February 5, 2003, 12:00 AM

Even permission e-mail has a hard time getting through, says new study

More than one in six permission-based e-mail marketing messages fail to arrive at their destination mailboxes at the 10 largest Internet service providers, says a new study from Assurance Systems.

 

More than one in six permission-based e-mail marketing messages fail to arrive at their destination mailboxes at the 10 largest Internet service providers, says a new study from Superior, CO-based Assurance Systems, a provider of e-mail delivery monitoring services.

Assurance Systems monitored more than 800 e-mail campaigns to determine delivery rates across the top 10 ISPs. “E-mail marketers and publishers spend a lot of time creating targeted offers and high-quality creative. However, all that effort is worth little if the campaign doesn’t make it to the inbox,” says Assurance Systems CEO George Bilbrey.

Assurance Systems’ results show Netzero experiencing the highest non-delivery rate at 27%, followed by Yahoo at 22% and AOL at 18%.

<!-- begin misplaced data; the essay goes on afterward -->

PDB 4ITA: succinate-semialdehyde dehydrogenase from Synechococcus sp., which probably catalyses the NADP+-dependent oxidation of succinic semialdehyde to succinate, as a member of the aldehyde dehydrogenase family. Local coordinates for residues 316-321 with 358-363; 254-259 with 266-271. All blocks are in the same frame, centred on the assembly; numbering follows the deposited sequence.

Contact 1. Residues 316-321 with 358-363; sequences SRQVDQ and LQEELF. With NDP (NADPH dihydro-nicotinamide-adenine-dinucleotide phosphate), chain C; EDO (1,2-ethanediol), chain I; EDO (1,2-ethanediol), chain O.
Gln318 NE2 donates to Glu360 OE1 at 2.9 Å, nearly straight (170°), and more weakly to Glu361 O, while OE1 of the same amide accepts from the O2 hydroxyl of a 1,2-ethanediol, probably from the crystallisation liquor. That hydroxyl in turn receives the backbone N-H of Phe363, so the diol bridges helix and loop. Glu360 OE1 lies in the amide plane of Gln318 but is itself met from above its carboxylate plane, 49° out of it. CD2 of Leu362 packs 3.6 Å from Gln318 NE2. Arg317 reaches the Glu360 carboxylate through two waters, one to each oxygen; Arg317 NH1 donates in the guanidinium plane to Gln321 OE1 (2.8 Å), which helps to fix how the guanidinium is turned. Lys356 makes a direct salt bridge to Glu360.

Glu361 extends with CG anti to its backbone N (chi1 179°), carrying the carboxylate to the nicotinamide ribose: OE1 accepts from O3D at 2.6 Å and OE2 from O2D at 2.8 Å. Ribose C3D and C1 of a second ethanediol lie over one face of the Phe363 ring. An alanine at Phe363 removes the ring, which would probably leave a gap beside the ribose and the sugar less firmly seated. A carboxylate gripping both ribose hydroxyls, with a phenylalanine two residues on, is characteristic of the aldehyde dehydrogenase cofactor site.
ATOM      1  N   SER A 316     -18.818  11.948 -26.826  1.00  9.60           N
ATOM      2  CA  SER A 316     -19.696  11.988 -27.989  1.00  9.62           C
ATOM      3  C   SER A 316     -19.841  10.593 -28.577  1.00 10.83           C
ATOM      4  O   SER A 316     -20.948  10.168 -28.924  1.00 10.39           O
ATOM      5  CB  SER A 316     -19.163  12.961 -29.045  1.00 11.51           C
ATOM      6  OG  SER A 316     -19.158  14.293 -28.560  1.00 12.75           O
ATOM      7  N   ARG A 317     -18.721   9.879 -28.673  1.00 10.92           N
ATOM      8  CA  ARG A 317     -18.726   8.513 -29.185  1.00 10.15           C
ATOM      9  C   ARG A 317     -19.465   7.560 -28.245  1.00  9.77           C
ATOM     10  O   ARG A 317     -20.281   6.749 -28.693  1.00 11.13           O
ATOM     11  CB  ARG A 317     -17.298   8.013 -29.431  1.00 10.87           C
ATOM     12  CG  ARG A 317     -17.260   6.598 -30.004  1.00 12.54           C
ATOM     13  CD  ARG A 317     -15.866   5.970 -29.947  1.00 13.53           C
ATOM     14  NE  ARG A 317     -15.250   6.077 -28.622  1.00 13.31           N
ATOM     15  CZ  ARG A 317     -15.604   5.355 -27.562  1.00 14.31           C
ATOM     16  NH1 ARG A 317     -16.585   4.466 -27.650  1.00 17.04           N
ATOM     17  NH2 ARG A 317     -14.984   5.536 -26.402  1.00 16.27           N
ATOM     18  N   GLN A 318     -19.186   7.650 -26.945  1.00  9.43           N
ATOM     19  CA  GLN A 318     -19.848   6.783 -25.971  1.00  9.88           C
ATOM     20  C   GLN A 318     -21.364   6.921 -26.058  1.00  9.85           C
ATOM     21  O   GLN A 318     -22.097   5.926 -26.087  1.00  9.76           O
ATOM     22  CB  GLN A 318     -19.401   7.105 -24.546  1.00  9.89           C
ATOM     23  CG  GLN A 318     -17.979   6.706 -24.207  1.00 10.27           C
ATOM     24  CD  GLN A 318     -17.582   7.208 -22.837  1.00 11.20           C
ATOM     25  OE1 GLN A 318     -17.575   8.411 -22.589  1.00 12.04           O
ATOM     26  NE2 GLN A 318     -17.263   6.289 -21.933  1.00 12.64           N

There is a number of ways that e-mail can fail to arrive at an intended mailbox. The most common are spam filters that are either commercially available or developed by ISPs to review messages and delete those that have content that appears frequently in spam messages, blacklists that are created either commercially or in-house to delete messages from known or suspected spammers, and volume-based filtering that deletes messages based on frequency of appearance in an ISP’s pipeline or that contain heavy content that uses an inordinate amount of an ISP’s bandwidth, Bilbrey says.

Retailers may be particularly vulnerable to spam filters because their e-mail marketing messages are often graphic-heavy and may contain words that trip filters, such as Buy now or Limited time offer, Bilbrey says.

To ensure delivery, Bilbrey recommends that marketers seed their lists with e-mail addresses so they can make sure their mail is getting through and follow rules of permission-based e-mail marketing. Among the products that Assurance Systems provides is a service that scans e-mail messages to see if they contain words that trip spam filters.

 

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